Friday, July 4, 2008

Soy Boliviano

"The rise of this agribusiness complex has plundered the natural resources of eastern Bolivia. As the frontier for soybeans advances further into the rainforests, the older depleted lands are either abandoned or turned into extensive cattle grazing pastures. Given the highly mechanized nature of soy farming, there are few employment opportunities in the countryside for either the local indigenous population or for those who migrate from the Andes searching for work. As Miguel Urioste, the director of the Land Foundation in La Paz, explains: "This mono export model -- promoted actively by the World Bank for 15 years -- is a lamentable demonstration of how, those that decide public policies . . . in the third world, do not take into account the enormous environmental costs or the lamentable economic and political effects produced by this model. The monocultivation of soy has concentrated land in a few hands, it has transnationalized property rights, it has impeded new humanely planned settlements, and concentrated thousands of poor peasants without lands to generate wealth, employment and well being."5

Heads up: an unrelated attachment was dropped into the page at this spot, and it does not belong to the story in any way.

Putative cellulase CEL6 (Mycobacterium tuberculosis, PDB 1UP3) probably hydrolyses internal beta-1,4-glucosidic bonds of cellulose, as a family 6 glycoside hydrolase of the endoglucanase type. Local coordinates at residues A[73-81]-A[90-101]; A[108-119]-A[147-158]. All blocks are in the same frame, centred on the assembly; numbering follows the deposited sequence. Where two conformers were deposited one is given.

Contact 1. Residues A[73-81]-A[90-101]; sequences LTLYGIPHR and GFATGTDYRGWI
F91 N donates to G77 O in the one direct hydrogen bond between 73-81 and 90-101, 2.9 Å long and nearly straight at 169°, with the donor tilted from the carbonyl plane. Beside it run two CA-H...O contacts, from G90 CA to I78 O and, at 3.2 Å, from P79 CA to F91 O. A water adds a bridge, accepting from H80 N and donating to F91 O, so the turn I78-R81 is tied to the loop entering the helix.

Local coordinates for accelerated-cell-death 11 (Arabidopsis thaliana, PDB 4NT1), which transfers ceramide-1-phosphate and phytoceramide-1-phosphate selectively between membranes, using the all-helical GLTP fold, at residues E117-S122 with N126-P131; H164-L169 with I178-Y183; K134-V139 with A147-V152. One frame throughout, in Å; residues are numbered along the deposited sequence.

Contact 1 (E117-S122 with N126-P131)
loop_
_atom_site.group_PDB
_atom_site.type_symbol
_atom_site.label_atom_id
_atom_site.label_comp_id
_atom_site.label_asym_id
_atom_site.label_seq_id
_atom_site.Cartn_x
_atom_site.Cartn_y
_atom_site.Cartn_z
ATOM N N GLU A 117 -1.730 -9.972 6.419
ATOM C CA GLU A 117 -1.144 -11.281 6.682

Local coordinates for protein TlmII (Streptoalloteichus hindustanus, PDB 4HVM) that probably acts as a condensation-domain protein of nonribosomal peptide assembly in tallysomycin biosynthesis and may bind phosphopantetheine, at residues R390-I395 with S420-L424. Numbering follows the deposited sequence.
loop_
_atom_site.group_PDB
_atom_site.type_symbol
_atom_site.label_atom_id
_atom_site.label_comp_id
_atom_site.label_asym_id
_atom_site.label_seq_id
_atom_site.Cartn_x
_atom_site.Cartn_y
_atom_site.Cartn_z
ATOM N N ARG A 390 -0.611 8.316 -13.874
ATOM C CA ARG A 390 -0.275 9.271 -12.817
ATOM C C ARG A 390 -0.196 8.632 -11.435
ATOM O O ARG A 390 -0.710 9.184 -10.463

While Bolivia ranks among the world's ten top soy exporters, the production of domestic foodstuffs by the peasantry has stagnated or declined and the urban population has come to rely more and more on imported grains. Today Bolivia imports sixty-nine percent of its wheat, forty-five percent of its rice, and forty-two percent of its corn.6 In 2004, even the World Bank was compelled to admit: "the rural economy is increasingly polarised between the small peasant sector producing foodstuffs, on the one hand, and the agro-enterprise sector producing cash crops for export, on the other.""(Thanks Daniel)

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